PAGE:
During the initial or pretest stage, EPSPs were elicited in the S-cell by intracellular stimulation of the P- or T-cell that subsequently would undergo tetanization (the dorsal P- or T-cell) and by a separate, nontetanized sensory cell that would act as a control (the ventral P- or T-cell). Both the tetanized and nontetanized afferent neurons were in the same ganglion ipsilateral to each other, and the EPSPs elicited by these neurons were measured in the same postsynaptic S-cell. After the pretest measurements the ganglion was perfused for 10 min with 1 μm glycine, which is necessary for NMDAR function (McBain and Mayer, 1994), dissolved in the Ringer's solution described above. In some experiments, the glycine concentration was reduced to 0.1 μm or omitted altogether during this stage. In other experiments, 100 μm AP-5 (Sigma), an NMDA receptor antagonist, was applied in addition to 1 μm glycine. After this 10 min perfusion period, the dorsal P- and T-cells were simultaneously tetanized while the Ringer's with glycine was still being perfused through the recording chamber. Pilot studies demonstrated that tetanic stimulation of a single P- or T-cell was ineffective at inducing long-lasting changes in synaptic transmission (data not shown) when compared with changes induced by cooperative firing of the T- and P-cell.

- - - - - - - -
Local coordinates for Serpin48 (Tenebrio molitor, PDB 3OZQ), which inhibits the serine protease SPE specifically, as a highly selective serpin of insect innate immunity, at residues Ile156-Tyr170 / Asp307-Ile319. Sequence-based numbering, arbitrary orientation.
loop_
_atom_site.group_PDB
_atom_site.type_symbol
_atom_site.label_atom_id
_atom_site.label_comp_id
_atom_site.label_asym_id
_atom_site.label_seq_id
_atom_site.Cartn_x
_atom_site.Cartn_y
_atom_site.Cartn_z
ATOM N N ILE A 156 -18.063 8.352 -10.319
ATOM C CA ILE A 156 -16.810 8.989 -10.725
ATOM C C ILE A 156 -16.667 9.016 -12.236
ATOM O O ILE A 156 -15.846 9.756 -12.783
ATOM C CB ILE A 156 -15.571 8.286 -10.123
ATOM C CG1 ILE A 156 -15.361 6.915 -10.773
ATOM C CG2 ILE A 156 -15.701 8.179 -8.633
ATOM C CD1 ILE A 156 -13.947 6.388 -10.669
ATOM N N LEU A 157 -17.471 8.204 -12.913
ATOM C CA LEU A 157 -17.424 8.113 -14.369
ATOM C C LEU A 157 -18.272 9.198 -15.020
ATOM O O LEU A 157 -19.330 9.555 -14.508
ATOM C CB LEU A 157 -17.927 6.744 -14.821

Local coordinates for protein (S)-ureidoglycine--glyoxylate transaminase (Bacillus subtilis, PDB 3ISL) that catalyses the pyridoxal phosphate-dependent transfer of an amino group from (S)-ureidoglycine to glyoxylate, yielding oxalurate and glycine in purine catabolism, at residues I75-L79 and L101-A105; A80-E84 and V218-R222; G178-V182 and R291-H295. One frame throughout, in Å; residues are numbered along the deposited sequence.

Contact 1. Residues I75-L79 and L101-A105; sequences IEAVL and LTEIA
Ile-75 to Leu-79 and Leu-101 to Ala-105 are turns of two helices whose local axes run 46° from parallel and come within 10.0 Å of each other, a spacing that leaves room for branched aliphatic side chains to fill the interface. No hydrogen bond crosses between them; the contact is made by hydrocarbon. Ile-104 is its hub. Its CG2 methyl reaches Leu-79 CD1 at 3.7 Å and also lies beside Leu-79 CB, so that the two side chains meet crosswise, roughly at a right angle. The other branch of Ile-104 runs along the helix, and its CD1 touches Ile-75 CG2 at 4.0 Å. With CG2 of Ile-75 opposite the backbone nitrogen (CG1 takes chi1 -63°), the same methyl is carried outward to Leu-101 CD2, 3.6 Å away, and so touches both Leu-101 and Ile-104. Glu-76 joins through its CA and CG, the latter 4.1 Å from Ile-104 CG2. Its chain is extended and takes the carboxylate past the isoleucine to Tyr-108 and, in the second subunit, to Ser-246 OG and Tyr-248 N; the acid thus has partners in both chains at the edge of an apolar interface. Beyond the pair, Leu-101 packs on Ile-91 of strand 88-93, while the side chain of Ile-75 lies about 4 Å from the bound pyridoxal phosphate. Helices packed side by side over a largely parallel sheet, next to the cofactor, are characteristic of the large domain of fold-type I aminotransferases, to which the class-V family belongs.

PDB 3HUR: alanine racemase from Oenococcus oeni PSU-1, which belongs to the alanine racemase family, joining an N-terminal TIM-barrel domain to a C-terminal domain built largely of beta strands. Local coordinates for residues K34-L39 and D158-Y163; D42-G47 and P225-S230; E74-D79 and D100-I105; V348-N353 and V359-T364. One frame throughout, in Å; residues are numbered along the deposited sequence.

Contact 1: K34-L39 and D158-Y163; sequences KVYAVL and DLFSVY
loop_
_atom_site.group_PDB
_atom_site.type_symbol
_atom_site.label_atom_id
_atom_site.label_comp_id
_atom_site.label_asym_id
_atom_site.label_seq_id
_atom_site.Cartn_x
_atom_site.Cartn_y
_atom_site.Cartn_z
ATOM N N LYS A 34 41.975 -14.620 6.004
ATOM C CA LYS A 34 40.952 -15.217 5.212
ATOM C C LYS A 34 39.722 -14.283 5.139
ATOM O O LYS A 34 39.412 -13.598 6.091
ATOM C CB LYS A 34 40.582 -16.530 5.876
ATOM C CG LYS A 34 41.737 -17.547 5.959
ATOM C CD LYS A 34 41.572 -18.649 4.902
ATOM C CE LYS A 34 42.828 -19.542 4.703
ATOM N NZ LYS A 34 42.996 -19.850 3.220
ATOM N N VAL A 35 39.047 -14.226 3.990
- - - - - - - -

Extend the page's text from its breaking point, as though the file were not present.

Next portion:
Co-tetanization of the dorsal P- and T-cell was accomplished by using a suction electrode to stimulate the cut end of the dorsal-posterior nerve branch (DP nerve) that normally extends from the ganglion to the dorsal skin. Each train of tetanic stimuli consisted of five pulses (1 msec pulse duration) delivered at 25 Hz. Ten trains of tetanic stimuli were delivered at 0.1 Hz. Stimulation of the DP nerve allowed for selective activation of the dorsal P- and T-cells because there are no axons from other touch and pressure neurons in the same ganglion present in this nerve (Nicholls and Baylor, 1968). There are, however, processes in the DP nerve belonging to dorsal P- and T-cells from neighboring ganglia that carry action potentials from minor receptive fields in the skin (Yau, 1976). These processes either were not activated (in the case of the T-cells) or were activated only intermittently (in the case of the P-cells) by DP nerve stimulus (data not shown). Tetanic stimulation of the nerve containing the dorsal P- and T-cells was used because the two afferents could be more effectively co-activated during tetanization by stimulation with a single suction electrode. In addition, tetanization with the suction electrode minimized the time that the two afferents were impaled with a microelectrode and was therefore less invasive. This was important because microelectrode impalement has been observed to disrupt certain types of synaptic plasticity (Eliot et al., 1994). Although the DP nerve may contain other processes with input to the S-cell, they were unlikely to be active given that nociceptive neurons (N-cells) and Retzius cells were not activated directly by suction electrode stimuli to the DP nerve (see Results). Furthermore, even if other S-cell inputs were activated by DP nerve stimuli, their activity apparently is not relevant because potentiation was restricted to the tetanized synapses, with nontetanized synapses remaining unchanged or actually undergoing depression.